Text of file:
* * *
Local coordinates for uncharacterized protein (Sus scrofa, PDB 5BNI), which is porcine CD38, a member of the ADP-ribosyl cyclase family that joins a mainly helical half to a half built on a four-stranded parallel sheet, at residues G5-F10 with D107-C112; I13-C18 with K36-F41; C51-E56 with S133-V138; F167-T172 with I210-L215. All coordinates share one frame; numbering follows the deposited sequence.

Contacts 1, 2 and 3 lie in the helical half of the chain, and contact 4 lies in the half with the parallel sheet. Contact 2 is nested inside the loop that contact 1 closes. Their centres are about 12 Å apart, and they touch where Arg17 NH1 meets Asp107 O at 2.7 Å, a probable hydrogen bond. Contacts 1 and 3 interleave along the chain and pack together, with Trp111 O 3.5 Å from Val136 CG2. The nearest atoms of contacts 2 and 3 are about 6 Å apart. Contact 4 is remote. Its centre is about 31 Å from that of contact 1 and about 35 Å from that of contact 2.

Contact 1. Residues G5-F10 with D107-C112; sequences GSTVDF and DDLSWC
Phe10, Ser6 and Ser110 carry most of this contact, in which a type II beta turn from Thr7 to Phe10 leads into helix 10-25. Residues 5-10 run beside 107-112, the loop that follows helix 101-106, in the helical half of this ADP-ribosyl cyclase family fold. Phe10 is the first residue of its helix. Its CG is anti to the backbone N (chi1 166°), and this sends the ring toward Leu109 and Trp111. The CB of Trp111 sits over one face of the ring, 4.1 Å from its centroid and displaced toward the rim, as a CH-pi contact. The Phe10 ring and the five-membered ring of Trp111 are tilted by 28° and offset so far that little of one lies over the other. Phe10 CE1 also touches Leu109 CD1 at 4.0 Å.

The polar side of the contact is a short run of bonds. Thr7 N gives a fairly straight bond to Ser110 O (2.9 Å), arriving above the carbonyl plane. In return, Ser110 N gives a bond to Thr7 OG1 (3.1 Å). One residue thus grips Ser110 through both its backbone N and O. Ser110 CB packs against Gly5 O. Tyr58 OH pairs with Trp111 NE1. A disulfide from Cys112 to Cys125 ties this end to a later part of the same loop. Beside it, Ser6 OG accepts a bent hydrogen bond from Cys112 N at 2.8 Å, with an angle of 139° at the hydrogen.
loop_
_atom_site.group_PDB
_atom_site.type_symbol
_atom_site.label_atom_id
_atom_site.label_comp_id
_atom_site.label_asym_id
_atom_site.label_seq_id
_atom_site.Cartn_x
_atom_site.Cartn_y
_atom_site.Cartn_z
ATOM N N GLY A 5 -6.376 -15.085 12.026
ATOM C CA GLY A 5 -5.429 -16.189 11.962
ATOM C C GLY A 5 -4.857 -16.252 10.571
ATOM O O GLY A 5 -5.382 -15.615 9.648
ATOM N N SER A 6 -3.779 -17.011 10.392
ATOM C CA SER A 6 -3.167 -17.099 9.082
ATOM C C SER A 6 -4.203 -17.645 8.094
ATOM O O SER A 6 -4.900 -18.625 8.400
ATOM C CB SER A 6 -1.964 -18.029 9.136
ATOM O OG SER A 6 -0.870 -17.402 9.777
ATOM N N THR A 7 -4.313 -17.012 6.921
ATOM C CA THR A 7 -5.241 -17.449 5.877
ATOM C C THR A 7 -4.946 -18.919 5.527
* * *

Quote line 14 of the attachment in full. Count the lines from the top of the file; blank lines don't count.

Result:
_atom_site.Cartn_y